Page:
A second issue is the relationship between the ministers and the lay people. It is only in the episcopal tradition that a sacramental distinction is made between the clergy and the laity. It is the clergy who have the primary (in some cases the sole) authority to govern the church. In the presbyterian and congregational patterns, the laity share governance with the ordained ministers.

These traditions also differ when it comes to the question of the primary unit of the church. in the episcopal tradition it is the diocese, that is, the district or the churches under the jurisdiction of a bishop. It is the presence of the duly ordained and appointed bishop which guarantees the apostolicity of the church. In the presbyterian tradition, the primary unit is the presbytery. The presbytery is composed of ruling and teaching elders, with the ruling elders (lay men and women) constituting a majority. The presbytery has among its functions a judicial one, somewhat akin to that of a lower court. The general assembly as one of its functions convenes as a higher court.

In the congregational tradition, all matters of faith and life, of doctrine and practice, are determined locally, since by definition there is no authority outside the local congregation higher than that of the congregation itself. Nowhere is this more evident than in worship. Each congregation is free to determine the form and content of its order of worship. There is no fixed liturgy determined by central authorities, such as the bishop or the prayer book. The same is true when it comes to doctrine.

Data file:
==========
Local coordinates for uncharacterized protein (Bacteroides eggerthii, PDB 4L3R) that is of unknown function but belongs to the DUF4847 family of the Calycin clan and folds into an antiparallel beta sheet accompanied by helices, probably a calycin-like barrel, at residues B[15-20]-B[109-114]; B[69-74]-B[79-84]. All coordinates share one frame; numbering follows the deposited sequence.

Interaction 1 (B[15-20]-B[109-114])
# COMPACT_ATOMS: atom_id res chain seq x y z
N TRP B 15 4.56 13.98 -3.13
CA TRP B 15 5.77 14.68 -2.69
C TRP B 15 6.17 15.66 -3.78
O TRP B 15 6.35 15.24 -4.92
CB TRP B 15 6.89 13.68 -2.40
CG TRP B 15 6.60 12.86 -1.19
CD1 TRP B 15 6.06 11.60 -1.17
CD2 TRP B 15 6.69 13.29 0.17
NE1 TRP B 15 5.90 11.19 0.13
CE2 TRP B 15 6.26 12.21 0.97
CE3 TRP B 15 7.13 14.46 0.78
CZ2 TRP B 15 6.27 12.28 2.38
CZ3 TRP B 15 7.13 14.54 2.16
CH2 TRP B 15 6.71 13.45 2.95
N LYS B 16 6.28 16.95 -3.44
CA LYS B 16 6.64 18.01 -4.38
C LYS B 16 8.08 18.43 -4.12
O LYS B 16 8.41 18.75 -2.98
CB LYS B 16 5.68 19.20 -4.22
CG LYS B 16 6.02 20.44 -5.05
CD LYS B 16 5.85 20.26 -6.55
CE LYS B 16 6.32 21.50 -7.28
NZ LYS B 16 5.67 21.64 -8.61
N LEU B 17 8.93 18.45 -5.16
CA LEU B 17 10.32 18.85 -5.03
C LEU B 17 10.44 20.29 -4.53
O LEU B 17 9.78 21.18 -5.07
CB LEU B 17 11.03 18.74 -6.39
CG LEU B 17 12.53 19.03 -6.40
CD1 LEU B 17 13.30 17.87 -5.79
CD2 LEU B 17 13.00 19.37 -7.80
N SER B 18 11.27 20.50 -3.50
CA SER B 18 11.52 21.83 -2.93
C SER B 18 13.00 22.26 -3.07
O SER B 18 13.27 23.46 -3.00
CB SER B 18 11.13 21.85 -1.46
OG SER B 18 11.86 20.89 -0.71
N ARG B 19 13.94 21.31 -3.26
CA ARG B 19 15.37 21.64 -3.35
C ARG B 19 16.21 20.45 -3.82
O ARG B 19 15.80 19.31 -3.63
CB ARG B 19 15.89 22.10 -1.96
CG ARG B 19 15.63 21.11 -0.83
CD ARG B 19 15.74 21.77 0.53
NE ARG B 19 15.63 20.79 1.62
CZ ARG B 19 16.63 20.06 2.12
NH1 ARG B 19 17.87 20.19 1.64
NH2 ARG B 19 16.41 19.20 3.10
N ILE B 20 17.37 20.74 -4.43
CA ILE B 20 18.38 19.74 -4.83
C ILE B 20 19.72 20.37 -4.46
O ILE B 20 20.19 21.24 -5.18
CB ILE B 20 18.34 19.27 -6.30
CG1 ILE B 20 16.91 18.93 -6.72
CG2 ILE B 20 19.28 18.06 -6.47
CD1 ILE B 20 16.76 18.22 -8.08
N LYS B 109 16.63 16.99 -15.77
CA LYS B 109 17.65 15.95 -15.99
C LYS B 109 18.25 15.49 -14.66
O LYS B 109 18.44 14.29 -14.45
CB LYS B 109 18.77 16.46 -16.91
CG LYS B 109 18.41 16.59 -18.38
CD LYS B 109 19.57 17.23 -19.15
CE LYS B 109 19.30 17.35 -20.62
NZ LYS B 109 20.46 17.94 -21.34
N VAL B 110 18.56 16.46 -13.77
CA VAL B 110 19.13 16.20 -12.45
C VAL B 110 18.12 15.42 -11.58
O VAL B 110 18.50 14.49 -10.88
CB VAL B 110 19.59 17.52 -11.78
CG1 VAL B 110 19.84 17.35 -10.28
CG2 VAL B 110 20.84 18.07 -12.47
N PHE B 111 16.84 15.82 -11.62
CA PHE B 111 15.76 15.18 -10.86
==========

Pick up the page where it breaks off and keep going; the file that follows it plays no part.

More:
Congregationalists also tend by conviction to insist on separation of church and state. This insistence is inherent in their refusal to accept any outside authority, whether bishop or prince. For Mennonite practices in regard to congregationalism, see polity and autonomy of the congregation. -- RTB

See also Conference; Polity


Author(s) Harold S. Bender
Ross T. Bender
Date Published 1989


Cite This Article

MLA style

Bender, Harold S. and Ross T. Bender. "Congregationalism." Global Anabaptist Mennonite Encyclopedia Online. 1989. Web. 16 Apr 2014. http://gameo.org/index.php?title=Congregationalism&oldid=86919.

APA style

Bender, Harold S. and Ross T. Bender. (1989). Congregationalism. Global Anabaptist Mennonite Encyclopedia Online. Retrieved 16 April 2014, from http://gameo.org/index.php?title=Congregationalism&oldid=86919.




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Adapted by permission of Herald Press, Harrisonburg, Virginia, and Waterloo, Ontario, from Mennonite Encyclopedia, Vol. 1, pp. 199-200, v. 5, pp. 185-186. All rights reserved. For information on ordering the encyclopedia visit the Herald Press website.